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I need to debug a XML parser and I am wondering if I can construct "malicious" input that will cause it to not recognize opening and closing tags correctly.

Additionally, where can I find this sort of information in general? After this I will also want to be sure that the parser I am working with won't have trouble with other special characters such as &, = , ", etc.

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The term "UTF-8 codepoint" makes no sense. –  Kerrek SB Jan 27 '13 at 17:07
    
@KerrekSB Of course it makes no sense. If I knew the correct terms I would probably know how to have gotten an answer already :) –  hugomg Jan 27 '13 at 17:11
    
Yeah, that's probably true! The correct term is "code unit". A code point, by contrast, is an abstract value which you are trying to encode. You can find information about this on the internet. –  Kerrek SB Jan 27 '13 at 17:13

3 Answers 3

up vote 2 down vote accepted

UTF-8 makes it very easy to figure out what the role of a code unit (i.e. a byte) is:

  • If the highest bit is not set, i.e. the code unit is 0xxxxxxx, then this is byte expresses an entire code point, whose value is xxxxxxx (i.e. 7 bits of information).

  • If the highest bit is set and the code unit is 10xxxxxx, then it is a continuation part of a multibyte sequence, carrying six bits of information.

  • Otherwise, the code unit is the initial byte of a multibyte sequence, as follows:

    • 110xxxxx: Two bytes (one continuation byte), for 5 + 6 = 11 bits.
    • 1110xxxx: Three bytes (two continuation bytes), for 4 + 6 + 6 = 16 bits.
    • 11110xxx: Four bytes (three continuation bytes), for 3 + 6 + 6 + 6 = 21 bits.

As you can see, a value 60, which is 00111100, is a single-byte codepoint of value 60, and the same byte cannot occur as part of any multibyte sequence.

The scheme can actually be extended up to seven bytes, encoding up to 36 bits, but since Unicode only requires 21 bits, four bytes suffice. The standard mandates that a code point must be represented with the minimal number of code units.

Update: As @Mark Tolonen rightly points out, you should check carefully whether each encoded code point is actually encoded with the minimal number of code units. If a browser would inadvertently accept such input, a user could sneak something past you that you would not spot in a byte-for-byte analysis. As a starting point you could look for bytes like 10111100, but you'd have to check the entire multibyte sequence of which it is a part (since it can of course occur legitimately as a part of different code points). Ultimately, if you can't trust the browser, you don't really get around decoding everything and just check­ing the resulting code point sequence for occurrences of U+3C etc., and don't even bother looking at the byte stream.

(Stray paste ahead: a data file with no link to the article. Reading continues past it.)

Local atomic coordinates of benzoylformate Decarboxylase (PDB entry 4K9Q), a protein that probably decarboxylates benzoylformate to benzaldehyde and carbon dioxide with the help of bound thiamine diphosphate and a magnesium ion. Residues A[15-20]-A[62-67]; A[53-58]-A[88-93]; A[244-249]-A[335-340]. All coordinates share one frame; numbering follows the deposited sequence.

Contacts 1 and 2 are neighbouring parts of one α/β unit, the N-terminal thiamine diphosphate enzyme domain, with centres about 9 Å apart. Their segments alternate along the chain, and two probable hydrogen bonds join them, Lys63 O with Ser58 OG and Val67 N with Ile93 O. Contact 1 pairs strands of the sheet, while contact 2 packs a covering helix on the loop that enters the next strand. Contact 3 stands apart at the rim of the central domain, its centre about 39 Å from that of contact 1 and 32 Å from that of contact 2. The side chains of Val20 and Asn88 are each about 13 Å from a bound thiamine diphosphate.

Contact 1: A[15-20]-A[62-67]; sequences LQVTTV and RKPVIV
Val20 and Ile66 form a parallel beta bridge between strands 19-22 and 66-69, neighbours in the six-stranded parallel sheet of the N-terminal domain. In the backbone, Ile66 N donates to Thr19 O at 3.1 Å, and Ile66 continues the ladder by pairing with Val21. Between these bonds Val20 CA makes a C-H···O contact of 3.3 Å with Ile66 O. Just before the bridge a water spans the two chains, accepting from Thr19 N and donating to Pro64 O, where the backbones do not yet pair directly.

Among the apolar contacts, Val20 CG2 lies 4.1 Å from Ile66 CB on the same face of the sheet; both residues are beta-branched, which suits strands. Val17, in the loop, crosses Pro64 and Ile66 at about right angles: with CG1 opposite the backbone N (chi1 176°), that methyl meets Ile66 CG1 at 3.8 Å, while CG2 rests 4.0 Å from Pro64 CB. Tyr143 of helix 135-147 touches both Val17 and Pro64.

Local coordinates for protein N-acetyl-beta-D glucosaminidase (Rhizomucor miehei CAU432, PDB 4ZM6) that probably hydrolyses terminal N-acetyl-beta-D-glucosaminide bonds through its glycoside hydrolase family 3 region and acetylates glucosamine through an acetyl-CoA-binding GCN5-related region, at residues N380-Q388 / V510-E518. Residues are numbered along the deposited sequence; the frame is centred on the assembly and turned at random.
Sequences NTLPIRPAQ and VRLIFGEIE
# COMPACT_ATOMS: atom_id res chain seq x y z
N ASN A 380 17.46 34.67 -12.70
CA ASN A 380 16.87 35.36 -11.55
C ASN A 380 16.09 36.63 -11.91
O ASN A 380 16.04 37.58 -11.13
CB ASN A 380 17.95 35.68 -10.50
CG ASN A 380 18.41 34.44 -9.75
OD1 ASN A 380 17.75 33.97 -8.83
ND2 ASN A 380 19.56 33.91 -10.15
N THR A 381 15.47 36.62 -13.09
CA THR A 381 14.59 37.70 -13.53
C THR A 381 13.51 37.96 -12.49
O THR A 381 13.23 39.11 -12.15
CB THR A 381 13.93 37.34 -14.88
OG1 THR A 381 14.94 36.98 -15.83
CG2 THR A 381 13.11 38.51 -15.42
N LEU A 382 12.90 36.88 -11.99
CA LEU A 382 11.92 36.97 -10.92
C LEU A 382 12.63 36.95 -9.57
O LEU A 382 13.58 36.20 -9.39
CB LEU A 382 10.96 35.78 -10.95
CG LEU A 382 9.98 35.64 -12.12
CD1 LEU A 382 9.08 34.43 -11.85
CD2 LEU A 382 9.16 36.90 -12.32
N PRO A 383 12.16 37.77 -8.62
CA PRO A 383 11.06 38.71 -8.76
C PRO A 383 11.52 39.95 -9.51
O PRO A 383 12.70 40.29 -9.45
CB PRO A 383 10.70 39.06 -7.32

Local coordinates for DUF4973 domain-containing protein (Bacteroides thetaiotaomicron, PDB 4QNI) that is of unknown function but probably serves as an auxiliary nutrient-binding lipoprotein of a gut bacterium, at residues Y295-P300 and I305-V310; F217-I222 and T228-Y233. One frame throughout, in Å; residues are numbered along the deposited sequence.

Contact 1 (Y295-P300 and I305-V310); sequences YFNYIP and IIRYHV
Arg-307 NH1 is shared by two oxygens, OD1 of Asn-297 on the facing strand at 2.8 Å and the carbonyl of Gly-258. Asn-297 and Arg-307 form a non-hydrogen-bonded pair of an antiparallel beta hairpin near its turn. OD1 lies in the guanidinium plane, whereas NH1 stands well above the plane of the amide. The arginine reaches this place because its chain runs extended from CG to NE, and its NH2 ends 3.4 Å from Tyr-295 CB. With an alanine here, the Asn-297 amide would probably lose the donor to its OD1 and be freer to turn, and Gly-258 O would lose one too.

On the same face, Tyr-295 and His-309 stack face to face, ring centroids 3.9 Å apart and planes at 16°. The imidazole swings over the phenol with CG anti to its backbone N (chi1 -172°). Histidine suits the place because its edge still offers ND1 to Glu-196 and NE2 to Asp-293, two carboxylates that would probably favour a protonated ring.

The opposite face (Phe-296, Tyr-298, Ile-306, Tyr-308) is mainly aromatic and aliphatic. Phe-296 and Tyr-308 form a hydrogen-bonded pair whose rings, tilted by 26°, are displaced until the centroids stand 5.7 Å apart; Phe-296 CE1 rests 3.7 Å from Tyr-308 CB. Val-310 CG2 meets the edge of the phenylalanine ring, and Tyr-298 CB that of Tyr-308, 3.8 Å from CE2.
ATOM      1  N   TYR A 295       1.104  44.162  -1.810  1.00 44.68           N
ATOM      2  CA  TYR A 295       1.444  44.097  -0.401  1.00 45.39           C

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In UTF-8, no. In other encodings, yes.

In UTF-8, by design, all bytes of a multibyte character will always have the highest bit set. Vice versa, a byte that doesn't have the highest bit set is always an ASCII character.

However, this is not true for other encodings, which are also valid for XML.

For more information about UTF-8, check e.g wikipedia

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A poorly-designed UTF-8 decoder could interpret the bytes C0 BC and C0 BE as U+003C and U+003E. As @KerrekSB stated in his answer:

The standard mandates that a code point must be represented with the minimal number of code units.

But a poor algorithm might still decode a malformed two-byte UTF-8 sequence that is not the minimal number of code units:

C0 BC = 11000000 10111100 = 00000111100 = 3Chex = 60dec = '<'

So in your testing be sure to include malformed UTF-8 sequences and verify that they are rejected.

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Just to be clear: even if you misrepresent a small value with a large multi-byte sequence, you still won't get the literal value 60 for any byte in the sequence, though. –  Kerrek SB Jan 27 '13 at 20:16
    
Right, but you could get a Unicode 60 codepoint, which matters if the XML parsing occurs after the UTF-8 decoding. –  Mark Tolonen Jan 27 '13 at 20:43
    
Yes, that's a good point (and I wonder whether any browsers allow that). I notice now that there's a discrepancy between the question's title and body. –  Kerrek SB Jan 27 '13 at 20:48
    
I wonder what the pros and cons would have been of specifying that the range of codes represented using any length coding will be offset by the number of codes that were representable with the shorter coding, so 0x880 (rather than 0x800) codes could be represented with two bytes, 0x10880 codes with three bytes, etc.) Under such a scheme, the "redundant" and forbidden encodings would be used to increase the number of values representable with any given length. –  supercat Jan 27 '13 at 20:57

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